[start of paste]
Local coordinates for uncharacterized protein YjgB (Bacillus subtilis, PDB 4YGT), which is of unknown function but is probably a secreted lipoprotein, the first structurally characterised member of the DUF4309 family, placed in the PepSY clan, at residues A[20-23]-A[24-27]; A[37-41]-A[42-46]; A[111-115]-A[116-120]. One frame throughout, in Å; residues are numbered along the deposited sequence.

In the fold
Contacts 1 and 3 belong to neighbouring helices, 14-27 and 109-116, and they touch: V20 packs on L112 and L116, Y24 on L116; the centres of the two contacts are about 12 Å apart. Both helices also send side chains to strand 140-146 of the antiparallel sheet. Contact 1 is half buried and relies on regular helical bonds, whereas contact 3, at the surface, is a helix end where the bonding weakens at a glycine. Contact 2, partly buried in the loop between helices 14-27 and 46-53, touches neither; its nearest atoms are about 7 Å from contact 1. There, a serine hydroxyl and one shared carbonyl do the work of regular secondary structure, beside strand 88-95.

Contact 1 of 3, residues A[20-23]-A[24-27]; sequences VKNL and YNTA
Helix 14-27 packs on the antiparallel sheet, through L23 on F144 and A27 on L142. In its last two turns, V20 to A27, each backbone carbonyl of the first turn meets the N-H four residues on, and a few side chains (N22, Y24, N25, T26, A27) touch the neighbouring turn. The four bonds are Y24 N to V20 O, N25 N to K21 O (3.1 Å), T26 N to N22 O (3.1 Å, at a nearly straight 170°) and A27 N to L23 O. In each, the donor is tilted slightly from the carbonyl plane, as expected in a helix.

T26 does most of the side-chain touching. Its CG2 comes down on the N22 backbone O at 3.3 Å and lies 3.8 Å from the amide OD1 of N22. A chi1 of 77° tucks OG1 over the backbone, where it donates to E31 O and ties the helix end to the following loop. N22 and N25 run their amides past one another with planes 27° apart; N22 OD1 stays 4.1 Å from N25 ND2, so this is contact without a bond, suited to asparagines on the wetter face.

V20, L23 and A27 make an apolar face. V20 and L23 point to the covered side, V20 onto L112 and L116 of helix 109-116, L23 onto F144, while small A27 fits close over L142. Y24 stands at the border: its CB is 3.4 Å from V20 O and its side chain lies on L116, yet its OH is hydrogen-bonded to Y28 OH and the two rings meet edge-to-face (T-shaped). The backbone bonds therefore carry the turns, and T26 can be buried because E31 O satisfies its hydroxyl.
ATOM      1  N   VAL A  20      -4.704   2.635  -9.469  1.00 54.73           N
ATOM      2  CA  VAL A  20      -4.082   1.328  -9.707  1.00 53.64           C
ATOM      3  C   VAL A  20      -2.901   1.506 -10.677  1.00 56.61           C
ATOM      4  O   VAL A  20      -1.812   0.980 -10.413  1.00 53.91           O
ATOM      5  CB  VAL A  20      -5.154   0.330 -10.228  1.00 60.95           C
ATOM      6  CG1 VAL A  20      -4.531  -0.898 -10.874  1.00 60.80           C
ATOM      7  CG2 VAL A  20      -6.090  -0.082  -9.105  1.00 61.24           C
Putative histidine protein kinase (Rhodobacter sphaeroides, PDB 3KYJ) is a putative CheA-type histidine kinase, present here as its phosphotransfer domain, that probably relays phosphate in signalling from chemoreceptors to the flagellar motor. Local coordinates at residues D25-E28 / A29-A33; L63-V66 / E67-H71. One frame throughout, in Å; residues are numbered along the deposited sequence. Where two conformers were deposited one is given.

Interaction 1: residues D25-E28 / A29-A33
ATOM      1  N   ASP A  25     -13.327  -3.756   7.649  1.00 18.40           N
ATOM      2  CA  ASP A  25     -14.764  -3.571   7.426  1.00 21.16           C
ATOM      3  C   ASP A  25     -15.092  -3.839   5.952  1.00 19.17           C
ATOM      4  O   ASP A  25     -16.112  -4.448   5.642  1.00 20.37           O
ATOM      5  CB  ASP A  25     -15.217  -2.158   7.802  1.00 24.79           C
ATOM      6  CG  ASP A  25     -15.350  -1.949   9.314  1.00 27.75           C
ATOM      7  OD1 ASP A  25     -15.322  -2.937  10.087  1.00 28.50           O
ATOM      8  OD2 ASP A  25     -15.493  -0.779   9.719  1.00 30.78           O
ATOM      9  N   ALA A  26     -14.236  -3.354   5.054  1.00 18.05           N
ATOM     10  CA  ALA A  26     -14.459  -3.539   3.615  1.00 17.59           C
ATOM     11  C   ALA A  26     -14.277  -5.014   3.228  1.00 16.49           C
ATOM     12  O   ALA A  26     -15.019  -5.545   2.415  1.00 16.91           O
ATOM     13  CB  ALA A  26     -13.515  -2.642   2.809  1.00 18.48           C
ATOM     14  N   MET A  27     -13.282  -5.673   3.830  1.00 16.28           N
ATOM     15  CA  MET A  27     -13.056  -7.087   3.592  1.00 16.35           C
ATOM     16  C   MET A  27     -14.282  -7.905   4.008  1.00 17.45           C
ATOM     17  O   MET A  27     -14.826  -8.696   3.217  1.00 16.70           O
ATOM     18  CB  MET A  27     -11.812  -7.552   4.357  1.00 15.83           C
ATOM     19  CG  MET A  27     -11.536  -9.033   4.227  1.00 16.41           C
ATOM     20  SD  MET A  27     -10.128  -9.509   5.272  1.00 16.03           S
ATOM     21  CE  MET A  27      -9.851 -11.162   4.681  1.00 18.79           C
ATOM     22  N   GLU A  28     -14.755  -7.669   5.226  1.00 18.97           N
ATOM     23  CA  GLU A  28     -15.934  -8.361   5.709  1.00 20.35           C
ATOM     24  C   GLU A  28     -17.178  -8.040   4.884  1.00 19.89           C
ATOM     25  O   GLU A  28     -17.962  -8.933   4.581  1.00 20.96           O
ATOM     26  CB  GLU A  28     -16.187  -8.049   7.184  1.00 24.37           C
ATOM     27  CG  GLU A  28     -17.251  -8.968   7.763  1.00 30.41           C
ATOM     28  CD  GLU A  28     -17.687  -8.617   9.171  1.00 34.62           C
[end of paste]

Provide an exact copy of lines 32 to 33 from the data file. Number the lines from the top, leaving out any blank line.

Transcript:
ATOM     16  C   MET A  27     -14.282  -7.905   4.008  1.00 17.45           C
ATOM     17  O   MET A  27     -14.826  -8.696   3.217  1.00 16.70           O